Doug Horner told the audience that he believed his party’s biggest problem has been the failure to engage their grassroots in a meaningful way. In his closing speech, he reminded the crowd about his family’s connection to the PC dynasty and the role his father, Dr. Hugh Horner, played in building the PC Party with Peter Lougheed.
This weekend, I will write a post that compares and contrasts the two leadership forums I attended this week (the other being the Liberal Party forum).
More than 200 dedicated Liberal Party supporters piled into Edmonton’s Santa Maria Centre yesterday evening to hear candidates for their party’s leadership speak and answer questions. I attended and was surprised to discover a fairly lively evening for a traditional style all-candidates forum.
All the candidates spoke well, but I believe that the real star of the evening was the moderator, Josipa Petrunic. Ms. Petrunic was well-spoken, articulate, and did not seem to take herself too seriously. I had to ask myself a few times through the course of the evening why she was not on stage as a candidate (she did announce that she plans to stand as a candidate in the next provincial election).
The perceived front-runner, former Tory MLA Raj Sherman, was well-received by the crowd of Liberals, many who see him (rightfully or wrongfully) as a an anti-Tory folk hero. Dr. Sherman spoke well, but will need to expand his responses beyond “health care” in order to prove that he is not a one-trick policy pony.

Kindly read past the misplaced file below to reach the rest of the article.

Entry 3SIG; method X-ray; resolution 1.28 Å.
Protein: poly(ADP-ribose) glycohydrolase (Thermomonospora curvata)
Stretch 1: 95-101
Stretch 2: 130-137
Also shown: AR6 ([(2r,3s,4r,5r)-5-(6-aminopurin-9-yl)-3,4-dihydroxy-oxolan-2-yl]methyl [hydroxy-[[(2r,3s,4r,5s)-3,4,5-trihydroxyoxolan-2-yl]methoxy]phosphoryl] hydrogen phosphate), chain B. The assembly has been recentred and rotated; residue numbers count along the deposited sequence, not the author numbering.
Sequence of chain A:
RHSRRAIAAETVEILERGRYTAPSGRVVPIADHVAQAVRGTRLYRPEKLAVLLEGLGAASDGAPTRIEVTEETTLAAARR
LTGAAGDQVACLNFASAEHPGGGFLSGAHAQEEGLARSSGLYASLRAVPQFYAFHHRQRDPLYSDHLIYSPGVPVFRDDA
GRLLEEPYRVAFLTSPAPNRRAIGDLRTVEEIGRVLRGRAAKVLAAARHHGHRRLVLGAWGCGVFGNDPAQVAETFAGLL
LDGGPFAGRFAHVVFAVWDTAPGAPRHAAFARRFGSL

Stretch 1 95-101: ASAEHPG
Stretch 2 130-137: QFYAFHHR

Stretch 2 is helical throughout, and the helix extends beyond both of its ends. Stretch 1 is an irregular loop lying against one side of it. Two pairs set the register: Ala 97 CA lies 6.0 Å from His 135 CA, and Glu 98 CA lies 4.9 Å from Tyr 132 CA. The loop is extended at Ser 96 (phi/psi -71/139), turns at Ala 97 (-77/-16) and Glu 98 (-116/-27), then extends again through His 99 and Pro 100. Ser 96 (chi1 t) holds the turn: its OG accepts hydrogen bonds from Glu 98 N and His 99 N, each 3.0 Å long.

Despite my being distracted by his uncanny resemblance to James Brolin‘s Governor Robert Ritchie, Bruce Payne spoke well. I am not convinced that he should lead the Liberals, but this experience is sure to help him as his party’s next candidate in Calgary-Varsity (replacing the retiring Harry Chase)
Edmonton-Gold Bar MLA Hugh MacDonald showed his experience with a commanding performance, abandoning his usual conspiracy theory-driven Question Period style for a more dignified pose. His knowledge of detail and experience as Chair of the Public Accounts Committee helped him throughout the evening.
Calgarian Bill Harvey took a strong conservative-angle on fiscal and social policy, made contradictory statements about government involvement in business, and never missed an opportunity to mention a certain former political leader. After hearing the policy positions espoused by this candidate, I would not be surprised to see Mr. Harvey’s name on a Wildrose lawn sign in the near future.
In my opinion, Edmonton-Centre MLA Laurie Blakeman was the only candidate who left the impression that she would define the Liberal Party as more than just a softer version of the Progressive Conservatives. I believe this may be the biggest challenge that will face the next Liberal leader. What place does their party have in a field that has become increasingly dominated by the PCs and Wildrose?
As Jim Dinning learned six years ago, having the support of MLAs in a leadership contest does not assure victory. The long-time front-runner in the 2006 Progressive Conservative leadership contest counted the support of over forty sitting MLAs, but on the final ballot vote, it was a low-key cabinet minister named Ed Stelmach with the initial support of nine MLAs who upset Mr. Dinning’s sure-win.